Dr. Allan Lansing, a pioneering cardiac surgeon, philanthropist, former Trustee and great friend to Bellarmine University, died on July 17, 2022. He was 92.
Both Dr. Lansing and his wife, Donna, who passed away on June 22, 2021, created a tremendous legacy at Bellarmine through their guidance and generosity.
The couple both attended the University of Western Ontario (now Western University) in Ontario, Canada, and met at a party where Allan Lansing was performing sleight-of-hand magic. They married in 1951.
They moved from Ontario, where Dr. Lansing was on the faculty at the University of Western Ontario, to Louisville in 1963 so that he could work as a cardiothoracic surgeon.
Eventually he practiced transmyocardial revascularization (TMR) heart surgery, a revolutionary procedure using a laser to drill holes in the heart to increase the blood supply for patients whose angina can be corrected in no other way. Norton Audubon Hospital, where Dr. Lansing worked until his 2001 retirement, is the leading center for the procedure in the world.
The Lansings first became involved with Bellarmine in the early 1980s through Dr. Lansing’s friendship with Maurice “Maury” D.S. Johnson, who was president of Citizens Fidelity Bank (now PNC) and a member of the Bellarmine Board of Trustees, and with whom Dr. Lansing played doubles tennis every Sunday.
Johnson brought Dr. Lansing together with Dr. Eugene Petrik, Bellarmine’s second president, to discuss a new nursing school the university wanted to open. The Lansings were very supportive of this initiative, and the school was named the Donna and Allan Lansing School of Nursing in 1982 in appreciation of their support. (Since 2017, the Lansing School of Nursing and Clinical Sciences has been part of Bellarmine University’s new College of Health Professions.)
A School of Nursing appealed to Dr. Lansing, who, throughout his career credited nurses with making him the doctor he was. “The doctor wouldn’t get anywhere without the nurses,” he said in a 2014 interview. “They are with the patients 24 hours a day. I come in five minutes in the morning and maybe 3 minutes at the end of the day. Doctors couldn’t do anything without the nurses who are looking after their patients, person-to-person, all day long.”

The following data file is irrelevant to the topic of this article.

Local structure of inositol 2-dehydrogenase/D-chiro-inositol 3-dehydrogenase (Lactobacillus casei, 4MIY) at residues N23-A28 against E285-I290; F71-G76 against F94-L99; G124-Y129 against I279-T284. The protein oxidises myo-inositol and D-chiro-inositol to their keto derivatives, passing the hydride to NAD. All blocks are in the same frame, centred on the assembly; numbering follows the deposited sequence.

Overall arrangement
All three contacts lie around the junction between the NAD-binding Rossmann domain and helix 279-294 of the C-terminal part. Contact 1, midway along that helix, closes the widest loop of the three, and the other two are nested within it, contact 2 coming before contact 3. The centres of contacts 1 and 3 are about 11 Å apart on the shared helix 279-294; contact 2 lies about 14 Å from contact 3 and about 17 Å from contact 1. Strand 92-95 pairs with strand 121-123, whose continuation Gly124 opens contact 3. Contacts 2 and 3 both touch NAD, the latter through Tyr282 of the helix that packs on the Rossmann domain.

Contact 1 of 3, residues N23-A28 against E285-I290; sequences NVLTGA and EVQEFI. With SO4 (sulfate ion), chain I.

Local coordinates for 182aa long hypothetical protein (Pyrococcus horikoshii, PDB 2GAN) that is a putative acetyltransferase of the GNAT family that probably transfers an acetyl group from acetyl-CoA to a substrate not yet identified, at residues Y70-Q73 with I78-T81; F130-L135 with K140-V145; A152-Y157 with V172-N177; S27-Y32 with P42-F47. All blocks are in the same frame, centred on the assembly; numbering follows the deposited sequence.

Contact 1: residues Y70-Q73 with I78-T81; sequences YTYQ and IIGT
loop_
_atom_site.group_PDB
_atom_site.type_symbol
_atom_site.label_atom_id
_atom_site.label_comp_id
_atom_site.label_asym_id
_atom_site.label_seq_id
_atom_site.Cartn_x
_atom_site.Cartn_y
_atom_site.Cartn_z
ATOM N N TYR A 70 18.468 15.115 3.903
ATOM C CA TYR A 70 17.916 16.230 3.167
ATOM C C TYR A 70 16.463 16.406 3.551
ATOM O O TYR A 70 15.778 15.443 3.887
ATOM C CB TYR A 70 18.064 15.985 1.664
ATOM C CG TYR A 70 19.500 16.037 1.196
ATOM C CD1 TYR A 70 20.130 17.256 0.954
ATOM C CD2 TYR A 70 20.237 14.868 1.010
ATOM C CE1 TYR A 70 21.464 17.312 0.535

Among the many substantial scholarship funds that Dr. and Mrs. Lansing established over the years is the Lansing Scholars Program, which, through the Norton Hospital Foundation, helps to cover selected Bellarmine University students while they work toward their degrees in nursing and the health sciences. Upon graduation, Lansing Scholars begin their careers at Norton Healthcare and are eligible to have their loans forgiven.
In 1998, the Lansings donated a 130-year-old house and 3.2 acres in Glenview to be renovated and used as the President’s Home. Glenview was the Bellarmine Women’s Council’s Designers’ Show House in 2000, raising money for student financial aid. It was sold following the death of Dr. Joseph J. McGowan, Bellarmine’s third president.
In 2015, the university dedicated the Donna and Allan Lansing Learning Commons, a study space on the first floor of the W.L. Lyons Brown Library that is adaptable to a variety of uses by individuals, pairs or groups. The centerpiece of Lansing Commons is a three-dimensional diorama that honors the life and career of Dr. Lansing through items curated from a vast collection of personal papers, photographs and honors that he donated to Bellarmine.
Asked in an interview what he hoped students in the Lansing Learning Commons would take away from his example, Dr. Lansing said, “If you want it bad enough, you can have anything. [Also], when they finish school, they are not finished learning…It is a continuous learning process.”
Also in 2015, the Lansings gifted their home, Boxhill, to the university through a planned gift called a life estate contract.
Dr. Lansing served on the Bellarmine Board of Trustees from 1983-2004, including a term as chair in 1987-88. He received an honorary doctorate from Bellarmine in 1985, and in 2004, he was appropriately honored as the “King of Hearts” at Bellarmine’s Knight of Knights event.
He also received numerous accolades for his work and his good works both here and abroad. He performed pro bono pediatric heart surgery on countless children in Central America and Eastern Europe, as well as more than 120 surgeries per year at Humana Audubon for people who could not pay for them. The presidents of four countries—the United States, the Dominican Republic, Panama and Romania—all bestowed upon him their countries’ President’s Medal, and he was chosen one of President Bush’s Points of Light in 1991.
In Louisville, he received the Distinguished Citizen Award and the Bell Award for Community Service.
Dr. Lansing was once asked how he thought he would be remembered when he retired, and he answered, “I hope that it will be [as] a very good surgeon, and a very caring person.”
“I tried as much as possible to treat the patient not as a patient, but as a person that I knew and understood. I just talked to them like a member of the family.”
His survivors include his three children, all of whom pursued careers in healthcare—Peter Lansing, an anesthesiologist; Ann Lansing, an internist specializing in geriatrics, and Michele Lansing Flowers, a surgical nurse —as well as seven grandchildren and 13 great-grandchildren.
Visitation for Dr. Lansing will be held on Thursday, July 21, 2pm-7pm, at Pearson’s Funeral Home (149 Breckenridge Lane; Louisville, KY; 40207). A memorial service for Dr. Lansing will be held at 1 p.m. August 5 in Our Lady of the Woods Chapel.